INTO THE WILD
There are plenty of places for the responsible waterbike enthusiast to view nature's spectacle. Just remember, always keep a safe distance, and never harass wildlife. This is their turf…you're just visiting.
Alligators. Savannah River, Georgia This legendary river is classic old-time Georgia, with lazy waters surrounded by towering pines and stately cypress trees. It's also chock full of gators. Look for them in the clearer backwaters or soaking up the sun along the shore or on sandbars.
Bottlenose Dolphin. Gulf Coast A recent estimate put the number of bottlenose dolphin in the Gulf of Mexico at more than 67,000. What does this mean for you? Your chances are good for spotting one virtually anywhere east of Mobile Bay. Best bets are Florida's Marco Island and the open waters of the Ten Thousand Islands.
Great White Sharks. Farallon Islands, California Ignore the theme from Jaws stuck in your brain. Thanks to humans, the Great White has nearly vanished. Your chances of seeing this rare breed are best between August and November when they feed on sea lions. Just keep your toes out of the water.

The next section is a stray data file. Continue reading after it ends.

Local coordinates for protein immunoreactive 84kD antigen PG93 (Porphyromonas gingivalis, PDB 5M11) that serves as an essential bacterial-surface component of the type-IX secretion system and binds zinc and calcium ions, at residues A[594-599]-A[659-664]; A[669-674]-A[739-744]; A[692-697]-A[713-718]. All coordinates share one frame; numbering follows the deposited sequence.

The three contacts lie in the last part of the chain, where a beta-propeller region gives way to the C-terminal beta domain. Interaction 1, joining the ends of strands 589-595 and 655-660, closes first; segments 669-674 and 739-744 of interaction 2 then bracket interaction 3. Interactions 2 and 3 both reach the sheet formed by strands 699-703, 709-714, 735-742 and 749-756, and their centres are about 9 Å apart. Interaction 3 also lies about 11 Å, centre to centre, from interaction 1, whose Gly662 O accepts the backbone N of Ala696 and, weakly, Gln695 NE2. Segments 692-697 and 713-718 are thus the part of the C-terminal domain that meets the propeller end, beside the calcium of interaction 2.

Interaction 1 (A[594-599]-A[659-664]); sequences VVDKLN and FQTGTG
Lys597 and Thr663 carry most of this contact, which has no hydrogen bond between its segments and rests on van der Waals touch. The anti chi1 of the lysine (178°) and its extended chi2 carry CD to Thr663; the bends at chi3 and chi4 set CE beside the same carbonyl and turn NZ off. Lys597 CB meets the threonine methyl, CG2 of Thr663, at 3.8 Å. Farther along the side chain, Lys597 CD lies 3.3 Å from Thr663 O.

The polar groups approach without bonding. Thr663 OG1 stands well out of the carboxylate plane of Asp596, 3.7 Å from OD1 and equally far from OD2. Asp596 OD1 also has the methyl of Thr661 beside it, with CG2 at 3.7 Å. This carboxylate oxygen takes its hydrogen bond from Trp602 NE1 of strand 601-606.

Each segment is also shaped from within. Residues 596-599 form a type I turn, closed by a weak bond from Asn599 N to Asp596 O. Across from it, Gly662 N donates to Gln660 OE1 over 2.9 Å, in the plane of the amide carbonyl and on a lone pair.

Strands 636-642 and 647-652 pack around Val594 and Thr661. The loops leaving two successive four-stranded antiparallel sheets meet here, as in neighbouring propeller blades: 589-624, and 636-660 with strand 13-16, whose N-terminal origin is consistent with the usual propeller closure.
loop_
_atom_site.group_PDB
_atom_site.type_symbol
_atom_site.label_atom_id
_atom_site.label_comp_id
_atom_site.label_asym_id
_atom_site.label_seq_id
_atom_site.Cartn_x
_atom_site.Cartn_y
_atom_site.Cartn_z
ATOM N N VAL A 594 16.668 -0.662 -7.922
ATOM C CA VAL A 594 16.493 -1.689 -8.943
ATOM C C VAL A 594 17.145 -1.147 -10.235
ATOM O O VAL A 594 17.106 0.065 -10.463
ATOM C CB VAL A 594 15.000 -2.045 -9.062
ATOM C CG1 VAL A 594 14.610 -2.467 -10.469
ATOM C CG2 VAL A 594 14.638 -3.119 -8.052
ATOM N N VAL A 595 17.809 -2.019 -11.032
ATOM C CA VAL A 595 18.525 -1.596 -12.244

Seals.Gulf of Maine, Maine Five species - harbor, gray, hooded, ringed, and harp - call the waters between Cape Cod and Nova Scotia home. Only hardcore seal lovers can bear the harsh winter months to see the fluffy white harp babies. Instead, opt for harbor and gray seals around New Harbor, Maine, during the summer.
Turtles.Palm Beach, Florida More than 90 percent of loggerhead sea turtle nests are found along Florida's Atlantic coast, a number that accounts for greater than one-third of their total population. Try a gentle cruise along Palm Beach during the peak months of June and July, and keep your eyes on the beach.
Whales. Monterey Bay, California Humpbacks and blue whales - the largest - are commonly seen between May and November. From December through April, look for gray whales, along with dolphin, seals, sea lions, leatherback turtles…maybe even a killer whale or the occasional basking shark.